For the concert, Nebula asked us to imagine a Renaissance composer teleported to contemporary Colorado. My imaginary composer stumbled into the strange, yet comforting confines of a recording studio. There a friendly engineer gave our composer a mic plugged into a delay unit. That perfect echo was entrancing. It facilitated familiar ideas like imitative counterpoint, dense texture, and an almost procedural approach, but it also opened up new possibilities and imposed new challenges. The composer recalled a very familiar melody, “L’homme arme” (from which the new piece received its title) and began writing for four musicians who were drawn into the studio by the composer’s experiments.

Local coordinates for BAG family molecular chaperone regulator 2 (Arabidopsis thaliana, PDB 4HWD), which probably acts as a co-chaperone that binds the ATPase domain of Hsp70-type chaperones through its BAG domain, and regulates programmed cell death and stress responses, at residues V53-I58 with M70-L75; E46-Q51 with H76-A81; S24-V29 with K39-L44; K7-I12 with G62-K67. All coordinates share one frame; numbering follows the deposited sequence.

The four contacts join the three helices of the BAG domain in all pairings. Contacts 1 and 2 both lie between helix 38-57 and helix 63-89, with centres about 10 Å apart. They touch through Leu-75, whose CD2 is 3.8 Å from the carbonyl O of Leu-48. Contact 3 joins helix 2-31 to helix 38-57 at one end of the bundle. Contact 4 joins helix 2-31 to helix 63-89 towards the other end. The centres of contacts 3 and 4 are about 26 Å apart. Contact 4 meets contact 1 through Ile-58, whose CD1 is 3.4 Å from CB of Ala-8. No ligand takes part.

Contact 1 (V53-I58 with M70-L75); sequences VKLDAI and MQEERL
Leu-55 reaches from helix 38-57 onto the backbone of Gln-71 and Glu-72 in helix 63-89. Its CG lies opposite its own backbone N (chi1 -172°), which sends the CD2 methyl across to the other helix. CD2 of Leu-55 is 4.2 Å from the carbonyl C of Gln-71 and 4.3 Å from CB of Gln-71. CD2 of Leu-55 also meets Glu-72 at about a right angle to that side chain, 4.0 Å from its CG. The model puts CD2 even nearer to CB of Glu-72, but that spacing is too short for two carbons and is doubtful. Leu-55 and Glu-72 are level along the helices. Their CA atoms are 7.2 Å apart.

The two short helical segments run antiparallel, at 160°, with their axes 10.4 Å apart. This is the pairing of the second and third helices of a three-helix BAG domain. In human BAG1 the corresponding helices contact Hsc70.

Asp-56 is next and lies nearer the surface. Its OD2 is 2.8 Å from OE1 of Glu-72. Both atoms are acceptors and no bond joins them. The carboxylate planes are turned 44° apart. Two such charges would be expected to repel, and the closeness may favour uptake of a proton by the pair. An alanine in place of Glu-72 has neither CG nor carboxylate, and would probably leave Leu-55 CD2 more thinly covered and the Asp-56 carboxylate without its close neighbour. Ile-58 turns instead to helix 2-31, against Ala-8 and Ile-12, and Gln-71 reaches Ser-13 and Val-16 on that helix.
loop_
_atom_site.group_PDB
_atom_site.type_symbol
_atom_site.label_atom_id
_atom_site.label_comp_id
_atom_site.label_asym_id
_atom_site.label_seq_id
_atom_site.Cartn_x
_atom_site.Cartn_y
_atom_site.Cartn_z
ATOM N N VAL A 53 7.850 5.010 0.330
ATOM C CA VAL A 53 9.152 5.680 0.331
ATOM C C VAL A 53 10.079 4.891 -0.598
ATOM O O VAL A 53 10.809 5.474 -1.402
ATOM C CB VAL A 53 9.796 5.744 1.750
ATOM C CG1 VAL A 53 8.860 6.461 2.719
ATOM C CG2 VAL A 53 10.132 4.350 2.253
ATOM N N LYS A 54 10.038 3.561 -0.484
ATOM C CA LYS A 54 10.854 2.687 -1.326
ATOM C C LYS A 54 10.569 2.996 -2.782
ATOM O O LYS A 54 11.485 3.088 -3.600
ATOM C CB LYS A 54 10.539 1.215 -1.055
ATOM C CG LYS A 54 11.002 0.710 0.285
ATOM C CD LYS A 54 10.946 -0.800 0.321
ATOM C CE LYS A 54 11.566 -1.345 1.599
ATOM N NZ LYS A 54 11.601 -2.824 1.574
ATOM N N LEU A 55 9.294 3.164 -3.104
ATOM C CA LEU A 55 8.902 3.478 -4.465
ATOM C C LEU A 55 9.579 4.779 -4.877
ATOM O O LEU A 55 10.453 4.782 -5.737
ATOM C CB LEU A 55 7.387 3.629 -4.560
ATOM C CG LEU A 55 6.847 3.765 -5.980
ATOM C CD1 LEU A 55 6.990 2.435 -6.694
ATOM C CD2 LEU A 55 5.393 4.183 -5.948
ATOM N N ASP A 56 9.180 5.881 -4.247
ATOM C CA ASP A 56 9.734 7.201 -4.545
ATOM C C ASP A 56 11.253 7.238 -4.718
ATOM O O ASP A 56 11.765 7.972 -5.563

The piece explores delay’s possibilities in four sections. In the first section, the delay is used to create a hocketed version of the melody from harmonies played the ensemble. In the second section, the imitative possibilities of the delay serve as the primary subject. The third section switches to a slap-back delay giving the ensemble a new density and rhythmic push in Renaissance-inspired setting of the melody for all four instruments. For the fourth section, the original delay parameters return, but now the ensemble plays “L’homme arme” in a hocketed fashion while the resulting delays form a separate, second voice intertwining with them.